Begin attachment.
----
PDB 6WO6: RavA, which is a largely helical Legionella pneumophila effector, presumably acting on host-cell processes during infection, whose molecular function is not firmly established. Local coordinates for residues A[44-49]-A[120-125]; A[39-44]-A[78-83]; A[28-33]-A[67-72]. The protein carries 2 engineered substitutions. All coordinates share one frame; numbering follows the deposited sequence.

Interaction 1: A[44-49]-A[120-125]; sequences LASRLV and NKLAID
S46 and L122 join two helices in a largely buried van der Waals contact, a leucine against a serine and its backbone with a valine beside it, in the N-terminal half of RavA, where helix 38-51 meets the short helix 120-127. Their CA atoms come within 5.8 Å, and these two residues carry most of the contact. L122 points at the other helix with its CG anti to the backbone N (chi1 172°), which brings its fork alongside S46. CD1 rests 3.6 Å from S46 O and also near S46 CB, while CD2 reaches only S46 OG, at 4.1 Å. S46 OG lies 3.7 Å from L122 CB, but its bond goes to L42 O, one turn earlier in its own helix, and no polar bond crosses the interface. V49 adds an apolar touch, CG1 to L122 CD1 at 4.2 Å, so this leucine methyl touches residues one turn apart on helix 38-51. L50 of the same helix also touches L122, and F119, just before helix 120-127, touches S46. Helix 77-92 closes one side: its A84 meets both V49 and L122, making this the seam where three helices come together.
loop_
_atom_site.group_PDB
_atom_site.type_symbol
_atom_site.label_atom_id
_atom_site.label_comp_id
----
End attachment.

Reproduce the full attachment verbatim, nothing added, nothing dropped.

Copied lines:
PDB 6WO6: RavA, which is a largely helical Legionella pneumophila effector, presumably acting on host-cell processes during infection, whose molecular function is not firmly established. Local coordinates for residues A[44-49]-A[120-125]; A[39-44]-A[78-83]; A[28-33]-A[67-72]. The protein carries 2 engineered substitutions. All coordinates share one frame; numbering follows the deposited sequence.

Interaction 1: A[44-49]-A[120-125]; sequences LASRLV and NKLAID
S46 and L122 join two helices in a largely buried van der Waals contact, a leucine against a serine and its backbone with a valine beside it, in the N-terminal half of RavA, where helix 38-51 meets the short helix 120-127. Their CA atoms come within 5.8 Å, and these two residues carry most of the contact. L122 points at the other helix with its CG anti to the backbone N (chi1 172°), which brings its fork alongside S46. CD1 rests 3.6 Å from S46 O and also near S46 CB, while CD2 reaches only S46 OG, at 4.1 Å. S46 OG lies 3.7 Å from L122 CB, but its bond goes to L42 O, one turn earlier in its own helix, and no polar bond crosses the interface. V49 adds an apolar touch, CG1 to L122 CD1 at 4.2 Å, so this leucine methyl touches residues one turn apart on helix 38-51. L50 of the same helix also touches L122, and F119, just before helix 120-127, touches S46. Helix 77-92 closes one side: its A84 meets both V49 and L122, making this the seam where three helices come together.
loop_
_atom_site.group_PDB
_atom_site.type_symbol
_atom_site.label_atom_id
_atom_site.label_comp_id